I have cameras to load with film, attach to tripods and then find compositionally interesting locations to place them. The winds are dying, and the lake is approaching that mirror finish that will show stars beneath the depths of its reflecting surface. The conditions are right, but there is yet one more requirement: I need to be able to find a patch of dry land to plant the feet of a tripod that still allows me to compose a view that contains the sky, the horizon, and enough of the reflecting lake to capture the spirit of this place, the recollection of a distant experience. I find that in spite of my wide-angle lenses and film formats, I cannot get enough of the scene in the viewfinder to satisfy me. I make some guesses about how the stars will move over the next few hours and arrange the cameras at the edge of the lake.
There is an interesting tradeoff in making this exacting picture. The height of the camera above the lake’s surface is very important. Imagine if it were at the actual level of the water. The view of the mirror would be very oblique. This is good for the reflected light from a faint star in reaching the film- a glancing reflection from any polished surface is nearly 100 percent, but the perspective would foreshorten the lake to nearly nothing, and if there was any view at all, it would be a reflection of the sky at the horizon, usually a murky soup of air and distant lights.
To get a larger view of the reflection, the camera must be above the lake’s surface. As one increases the height, the area of reflected sky increases, showing the stars that are higher and higher above the horizon. But as the angle increases, the reflected energy decreases, until a point where only the brightest stars can make any impression on the film that is recording it. There is perhaps an optimal camera height for obtaining a pleasing composition that contains startrail reflections. I do not know what it is, but I will be able to perform another experiment tonight in my ongoing efforts to find it!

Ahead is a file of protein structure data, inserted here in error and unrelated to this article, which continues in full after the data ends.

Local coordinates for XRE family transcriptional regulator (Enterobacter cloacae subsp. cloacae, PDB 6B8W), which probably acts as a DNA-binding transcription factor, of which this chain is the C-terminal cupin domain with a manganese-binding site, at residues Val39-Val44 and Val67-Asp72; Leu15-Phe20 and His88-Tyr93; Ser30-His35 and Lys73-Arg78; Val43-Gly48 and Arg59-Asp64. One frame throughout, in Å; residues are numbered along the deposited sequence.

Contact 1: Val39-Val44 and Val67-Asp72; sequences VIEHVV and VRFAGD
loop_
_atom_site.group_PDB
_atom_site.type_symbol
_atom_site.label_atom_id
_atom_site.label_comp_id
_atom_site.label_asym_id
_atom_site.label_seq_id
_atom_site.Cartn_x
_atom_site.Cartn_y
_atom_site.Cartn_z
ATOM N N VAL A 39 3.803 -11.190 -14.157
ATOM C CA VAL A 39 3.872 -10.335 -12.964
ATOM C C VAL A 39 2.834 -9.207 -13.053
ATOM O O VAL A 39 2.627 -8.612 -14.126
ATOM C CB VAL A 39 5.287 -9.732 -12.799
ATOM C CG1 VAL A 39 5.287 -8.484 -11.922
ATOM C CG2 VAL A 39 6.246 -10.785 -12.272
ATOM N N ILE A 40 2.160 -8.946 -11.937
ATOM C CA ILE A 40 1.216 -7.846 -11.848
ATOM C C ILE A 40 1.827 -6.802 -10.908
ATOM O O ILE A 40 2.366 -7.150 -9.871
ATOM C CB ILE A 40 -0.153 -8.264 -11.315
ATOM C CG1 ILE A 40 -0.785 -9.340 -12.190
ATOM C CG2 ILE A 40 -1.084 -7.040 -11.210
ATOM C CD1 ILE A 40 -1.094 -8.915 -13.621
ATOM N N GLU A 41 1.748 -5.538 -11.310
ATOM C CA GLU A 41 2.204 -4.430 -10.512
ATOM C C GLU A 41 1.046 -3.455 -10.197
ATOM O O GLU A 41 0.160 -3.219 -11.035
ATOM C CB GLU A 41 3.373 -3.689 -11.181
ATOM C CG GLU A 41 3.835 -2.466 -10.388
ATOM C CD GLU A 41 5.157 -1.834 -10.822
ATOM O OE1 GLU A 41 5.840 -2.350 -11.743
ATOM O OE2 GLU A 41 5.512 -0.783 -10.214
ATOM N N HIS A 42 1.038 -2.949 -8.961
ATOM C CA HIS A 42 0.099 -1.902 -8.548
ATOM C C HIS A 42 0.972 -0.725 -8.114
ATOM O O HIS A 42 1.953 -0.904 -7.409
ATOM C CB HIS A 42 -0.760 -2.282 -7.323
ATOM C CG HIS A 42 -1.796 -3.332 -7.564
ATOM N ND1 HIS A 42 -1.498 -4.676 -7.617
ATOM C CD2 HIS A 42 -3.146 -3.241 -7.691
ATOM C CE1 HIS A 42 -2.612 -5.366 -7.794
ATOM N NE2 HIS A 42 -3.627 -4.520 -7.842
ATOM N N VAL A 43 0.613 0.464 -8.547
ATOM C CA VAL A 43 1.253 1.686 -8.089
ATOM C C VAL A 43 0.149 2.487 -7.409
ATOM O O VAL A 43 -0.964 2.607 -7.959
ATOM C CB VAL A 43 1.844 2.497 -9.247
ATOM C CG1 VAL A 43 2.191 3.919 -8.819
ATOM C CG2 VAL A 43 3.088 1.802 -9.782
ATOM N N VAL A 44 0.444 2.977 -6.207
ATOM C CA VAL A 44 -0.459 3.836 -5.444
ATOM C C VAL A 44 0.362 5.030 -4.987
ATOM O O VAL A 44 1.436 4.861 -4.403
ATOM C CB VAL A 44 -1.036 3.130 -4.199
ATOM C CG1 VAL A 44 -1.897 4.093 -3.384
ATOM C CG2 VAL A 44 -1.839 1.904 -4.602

I’m on my way to rediscover a bit of personal history. As a young man I embarked on a road trip with my best friend Rich McMartin. We were college students with little experience and even less money, but Rich owned a functioning car, and we set out one June to see the Rocky Mountains. It was an adventure that left many lasting and wonderful impressions but, like many of my life experiences, the details of where we actually traveled and when and how we got there have been lost to the decay of aging synapses.
But some of the memories are so permanently etched that there are valuable clues to follow. One in particular has held a certain fascination for me, as it is the motivating inspiration for many of my startrail compositions: I am trying to capture the feeling Rich and I shared after we drove up a mountain pass one night, stopped at the top, and looked out at a sky that was so dark and deep and star-filled that we couldn’t find our favorite constellations! The dome of jewels that filled our eyes extended even beneath us as we momentarily lost our balance at the invisible shores of an alpine lake that mirrored the sky.
In the years since that powerful experience I have often wondered where we were that night, and now whenever I summit a mountain road, I look around to see if a familiar lake is nearby. On this day, leaving Yellowstone and its road construction behind, I realize that there is a famous pass on a road that would not be on any of my usual homeward routes, but it is not very far from here. Beartooth Pass! I’ve not been over it for many years; maybe this is the location of our nighttime trance. Even if it isn’t, it may hold a place for me to setup my equipment and take pictures in a remote alpine setting.
The forecast is for winds, and the clouds are intermittent at medium height. They aren’t the puffy cumulus blobs that evaporate at night; this is a troubling indicator. But I’m here, I should keep going. It may not turn out in my favor, but if I’m not there to try, there’s no chance at all. My task is to place myself at the right place and time, the weather is beyond my control.